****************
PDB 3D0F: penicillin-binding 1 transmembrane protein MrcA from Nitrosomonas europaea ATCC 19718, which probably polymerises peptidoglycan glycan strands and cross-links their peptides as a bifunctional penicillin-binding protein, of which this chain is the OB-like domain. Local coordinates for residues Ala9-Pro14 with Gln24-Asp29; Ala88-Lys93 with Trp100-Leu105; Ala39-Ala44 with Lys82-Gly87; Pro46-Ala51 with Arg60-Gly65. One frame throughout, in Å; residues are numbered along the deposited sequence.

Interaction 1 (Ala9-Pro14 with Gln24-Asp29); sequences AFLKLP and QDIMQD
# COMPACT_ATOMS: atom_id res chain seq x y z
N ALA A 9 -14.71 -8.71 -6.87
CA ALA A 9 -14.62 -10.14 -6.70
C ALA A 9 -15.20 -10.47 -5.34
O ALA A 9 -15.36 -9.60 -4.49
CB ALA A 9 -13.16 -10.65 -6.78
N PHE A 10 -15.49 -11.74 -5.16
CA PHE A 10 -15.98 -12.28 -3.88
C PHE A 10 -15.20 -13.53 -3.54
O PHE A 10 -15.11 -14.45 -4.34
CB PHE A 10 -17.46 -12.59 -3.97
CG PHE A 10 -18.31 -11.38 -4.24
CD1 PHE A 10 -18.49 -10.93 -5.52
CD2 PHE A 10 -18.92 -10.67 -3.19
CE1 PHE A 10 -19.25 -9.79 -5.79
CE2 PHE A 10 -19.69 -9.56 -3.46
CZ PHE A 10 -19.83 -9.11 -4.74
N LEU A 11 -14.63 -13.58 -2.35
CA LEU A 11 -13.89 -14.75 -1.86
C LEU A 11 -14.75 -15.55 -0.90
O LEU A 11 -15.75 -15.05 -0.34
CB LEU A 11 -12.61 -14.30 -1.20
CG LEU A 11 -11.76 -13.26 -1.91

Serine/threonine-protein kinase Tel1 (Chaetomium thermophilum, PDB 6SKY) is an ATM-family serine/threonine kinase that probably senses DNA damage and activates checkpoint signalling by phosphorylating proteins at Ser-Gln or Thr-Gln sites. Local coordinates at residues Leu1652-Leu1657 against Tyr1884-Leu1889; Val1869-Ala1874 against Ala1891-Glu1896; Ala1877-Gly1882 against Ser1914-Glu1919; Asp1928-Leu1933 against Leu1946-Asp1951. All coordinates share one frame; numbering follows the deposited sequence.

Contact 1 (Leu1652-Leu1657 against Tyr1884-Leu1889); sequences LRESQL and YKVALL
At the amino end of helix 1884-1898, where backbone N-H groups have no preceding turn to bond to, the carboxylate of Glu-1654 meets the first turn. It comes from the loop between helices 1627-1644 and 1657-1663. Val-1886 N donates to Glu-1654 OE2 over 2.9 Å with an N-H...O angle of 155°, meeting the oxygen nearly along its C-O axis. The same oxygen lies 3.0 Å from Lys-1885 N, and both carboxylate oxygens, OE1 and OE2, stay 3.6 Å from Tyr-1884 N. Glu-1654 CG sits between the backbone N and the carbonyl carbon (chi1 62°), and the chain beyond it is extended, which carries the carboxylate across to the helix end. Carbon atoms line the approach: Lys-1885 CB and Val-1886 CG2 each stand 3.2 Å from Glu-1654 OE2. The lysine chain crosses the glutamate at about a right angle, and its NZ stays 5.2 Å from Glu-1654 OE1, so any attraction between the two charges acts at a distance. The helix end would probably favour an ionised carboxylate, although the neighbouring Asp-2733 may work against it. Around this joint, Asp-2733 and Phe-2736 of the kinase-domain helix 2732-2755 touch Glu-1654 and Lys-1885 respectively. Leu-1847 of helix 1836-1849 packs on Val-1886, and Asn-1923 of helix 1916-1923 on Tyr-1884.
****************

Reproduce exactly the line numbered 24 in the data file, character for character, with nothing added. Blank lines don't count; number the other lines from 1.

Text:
CB LEU A 11 -12.61 -14.30 -1.20